All Hail The Draghi Put: The Global Bond Market Is Now Well And Truly Broken!
- All Hail The Draghi Put: The Global Bond Market Is Now Well And Truly Broken!
by David Stockman, http://davidstockmanscontracorner.com/
The evil of modern central banking can nowhere better be seen than in this week’s mad stampede into $4 billion of Greek bonds. The fact is, Greece is not credit-worthy at nearly any coupon yield, but most certainly not at the 4.75% sticker that was attached to the offering.
After a 20% contraction, the Greek economy has been literally eviscerated—with not much left except tourism, yogurt plants and a 27% unemployment rate. It has an impossible debt-to-GDP ratio of 170 percent and, worse still, almost all of that debt is owned by EC institutions and the IMF. That is, this week’s “winners” stand in line behind the “bail-you-in-first-brigade” that will find some way to crush private investors—-English law indentures or not—when repayment of their own tower of loans comes into question.
And the claim that Greece’s fiscal affairs have turned for the better is really preposterous. Like Italy and some of the other PIGS, the Greek government has discovered the trick of off-balance sheet financing by stiffing its vendors. The backlog of “payables” to pharmacies, hospitals, doctors, garbage haulers, road maintenance vendors and countless more, along with deep arrearages in payments to pensioners and other transfer payment beneficiaries, has been manipulated by the finance ministry and their Brussels overseers to a fare-thee-well, and now totals in the tens of billions.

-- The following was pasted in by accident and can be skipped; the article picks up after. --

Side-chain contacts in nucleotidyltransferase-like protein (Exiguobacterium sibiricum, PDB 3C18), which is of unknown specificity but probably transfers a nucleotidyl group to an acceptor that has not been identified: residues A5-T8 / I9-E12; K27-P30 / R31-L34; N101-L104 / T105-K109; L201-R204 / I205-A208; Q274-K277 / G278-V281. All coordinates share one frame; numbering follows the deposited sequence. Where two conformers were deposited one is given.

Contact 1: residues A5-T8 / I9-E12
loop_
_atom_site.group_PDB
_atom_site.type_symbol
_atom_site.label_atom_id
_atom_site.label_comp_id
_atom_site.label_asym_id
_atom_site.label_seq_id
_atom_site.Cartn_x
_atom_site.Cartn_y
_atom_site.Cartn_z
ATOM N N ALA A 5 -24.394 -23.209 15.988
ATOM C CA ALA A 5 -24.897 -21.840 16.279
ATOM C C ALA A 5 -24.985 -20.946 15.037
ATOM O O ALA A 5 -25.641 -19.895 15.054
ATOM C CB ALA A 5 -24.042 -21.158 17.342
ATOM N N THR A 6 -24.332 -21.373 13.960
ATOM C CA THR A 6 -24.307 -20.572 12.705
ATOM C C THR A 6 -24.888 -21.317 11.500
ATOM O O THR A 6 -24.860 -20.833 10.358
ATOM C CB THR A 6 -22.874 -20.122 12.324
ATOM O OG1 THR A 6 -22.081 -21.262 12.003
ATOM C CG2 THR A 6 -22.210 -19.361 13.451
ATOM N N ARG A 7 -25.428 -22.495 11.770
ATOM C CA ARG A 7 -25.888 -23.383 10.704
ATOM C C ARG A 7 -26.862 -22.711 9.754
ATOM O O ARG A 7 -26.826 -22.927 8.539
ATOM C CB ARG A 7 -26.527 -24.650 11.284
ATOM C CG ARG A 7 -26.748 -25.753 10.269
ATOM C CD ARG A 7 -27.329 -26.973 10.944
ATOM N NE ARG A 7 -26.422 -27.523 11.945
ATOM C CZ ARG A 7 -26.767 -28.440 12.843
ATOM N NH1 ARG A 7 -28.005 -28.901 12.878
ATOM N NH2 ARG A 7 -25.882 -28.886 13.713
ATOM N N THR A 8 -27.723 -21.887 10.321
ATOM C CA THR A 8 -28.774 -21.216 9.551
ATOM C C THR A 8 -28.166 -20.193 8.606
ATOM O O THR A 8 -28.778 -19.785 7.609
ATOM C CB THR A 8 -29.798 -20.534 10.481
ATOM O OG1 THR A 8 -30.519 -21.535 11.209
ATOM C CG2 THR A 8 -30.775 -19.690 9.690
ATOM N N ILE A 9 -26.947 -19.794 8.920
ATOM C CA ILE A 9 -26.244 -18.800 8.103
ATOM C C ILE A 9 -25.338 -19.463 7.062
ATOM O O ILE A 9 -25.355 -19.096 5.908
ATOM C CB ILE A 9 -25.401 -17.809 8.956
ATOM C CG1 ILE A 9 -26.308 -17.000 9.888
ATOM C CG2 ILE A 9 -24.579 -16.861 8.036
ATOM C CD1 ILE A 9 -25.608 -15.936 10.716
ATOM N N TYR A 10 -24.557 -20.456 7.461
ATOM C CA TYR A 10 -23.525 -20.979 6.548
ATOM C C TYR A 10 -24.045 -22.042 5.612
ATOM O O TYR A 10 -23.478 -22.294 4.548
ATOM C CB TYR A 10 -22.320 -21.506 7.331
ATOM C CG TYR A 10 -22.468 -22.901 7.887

This has created the impression, of course, that Greece’s budget is on the mend; its actually on the road to yet another political crisis owing to the parched liquidity among vendors and the precarious finances of beneficiaries. And that’s to say nothing of the absolute fracturing of the Greek body politic, where its current lame government survives by kicking enough recalcitrants out of the Parliament, as may be needed, to clear the next Brussels demanded action with one vote to spare. In short, Greek sovereign risk cannot be even calculated by the market because it essentially has no functioning sovereign.
But none of this matters, of course, because the howling pack of money managers who scooped up the Greek debt at an oversubscribed rate of 5X were not pricing the non-credit of the former Greek state, but the promises of Mario Draghi—-the Goldman Sachs plenipotentiary temporarily seconded to Frankfurt.